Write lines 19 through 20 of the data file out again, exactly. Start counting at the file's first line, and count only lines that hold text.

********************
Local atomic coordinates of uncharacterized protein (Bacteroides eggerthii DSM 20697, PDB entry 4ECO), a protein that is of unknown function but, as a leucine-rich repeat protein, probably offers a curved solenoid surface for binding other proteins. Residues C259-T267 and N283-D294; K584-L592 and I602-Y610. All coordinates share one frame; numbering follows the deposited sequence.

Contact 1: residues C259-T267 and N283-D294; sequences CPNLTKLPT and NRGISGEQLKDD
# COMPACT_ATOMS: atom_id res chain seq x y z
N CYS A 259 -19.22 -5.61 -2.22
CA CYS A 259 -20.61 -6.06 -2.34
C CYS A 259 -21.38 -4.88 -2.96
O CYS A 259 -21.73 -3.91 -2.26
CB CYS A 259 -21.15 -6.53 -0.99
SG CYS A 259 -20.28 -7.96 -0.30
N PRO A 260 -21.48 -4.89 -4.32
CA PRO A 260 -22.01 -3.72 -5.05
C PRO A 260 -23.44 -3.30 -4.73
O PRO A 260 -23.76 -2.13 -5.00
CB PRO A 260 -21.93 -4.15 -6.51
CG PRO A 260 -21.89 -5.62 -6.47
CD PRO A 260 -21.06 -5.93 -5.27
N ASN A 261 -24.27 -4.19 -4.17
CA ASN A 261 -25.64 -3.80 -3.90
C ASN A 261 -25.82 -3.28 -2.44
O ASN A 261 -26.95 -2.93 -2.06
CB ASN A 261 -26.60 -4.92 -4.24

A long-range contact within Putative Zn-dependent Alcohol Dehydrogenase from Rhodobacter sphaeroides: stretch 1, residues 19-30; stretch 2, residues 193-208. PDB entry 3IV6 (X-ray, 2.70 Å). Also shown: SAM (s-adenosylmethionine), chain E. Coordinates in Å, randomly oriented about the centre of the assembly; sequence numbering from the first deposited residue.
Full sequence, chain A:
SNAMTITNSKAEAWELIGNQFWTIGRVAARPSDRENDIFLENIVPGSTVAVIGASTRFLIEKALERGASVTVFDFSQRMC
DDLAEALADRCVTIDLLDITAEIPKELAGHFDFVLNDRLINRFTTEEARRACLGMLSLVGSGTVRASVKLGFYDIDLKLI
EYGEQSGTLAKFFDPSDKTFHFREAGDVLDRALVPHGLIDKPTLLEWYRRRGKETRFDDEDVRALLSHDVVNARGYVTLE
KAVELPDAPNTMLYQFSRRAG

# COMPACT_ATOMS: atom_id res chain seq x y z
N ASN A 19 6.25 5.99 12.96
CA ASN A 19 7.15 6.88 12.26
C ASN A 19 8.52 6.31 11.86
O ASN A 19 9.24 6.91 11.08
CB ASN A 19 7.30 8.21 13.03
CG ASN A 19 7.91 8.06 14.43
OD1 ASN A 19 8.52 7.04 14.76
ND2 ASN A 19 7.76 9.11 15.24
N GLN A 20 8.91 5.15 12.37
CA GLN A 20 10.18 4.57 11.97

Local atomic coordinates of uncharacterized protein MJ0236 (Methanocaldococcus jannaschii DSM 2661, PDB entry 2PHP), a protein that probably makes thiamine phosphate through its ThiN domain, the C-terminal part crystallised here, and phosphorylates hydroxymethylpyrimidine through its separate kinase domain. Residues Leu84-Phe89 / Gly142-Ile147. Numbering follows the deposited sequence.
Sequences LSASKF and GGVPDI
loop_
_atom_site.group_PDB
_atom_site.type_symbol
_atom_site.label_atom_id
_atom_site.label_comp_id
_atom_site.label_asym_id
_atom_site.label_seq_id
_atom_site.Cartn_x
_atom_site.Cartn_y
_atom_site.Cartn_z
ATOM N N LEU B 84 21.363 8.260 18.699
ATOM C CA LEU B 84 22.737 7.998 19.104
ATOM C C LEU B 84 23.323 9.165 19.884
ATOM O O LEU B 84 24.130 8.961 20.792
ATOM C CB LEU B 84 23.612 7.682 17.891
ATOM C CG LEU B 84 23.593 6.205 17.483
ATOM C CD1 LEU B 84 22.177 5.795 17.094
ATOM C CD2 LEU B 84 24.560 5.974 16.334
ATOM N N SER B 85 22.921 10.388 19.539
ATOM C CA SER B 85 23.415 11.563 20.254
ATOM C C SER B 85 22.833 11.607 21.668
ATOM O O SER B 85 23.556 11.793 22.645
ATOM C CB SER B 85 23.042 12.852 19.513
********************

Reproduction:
C ASN A 261 -25.82 -3.28 -2.44
O ASN A 261 -26.95 -2.93 -2.06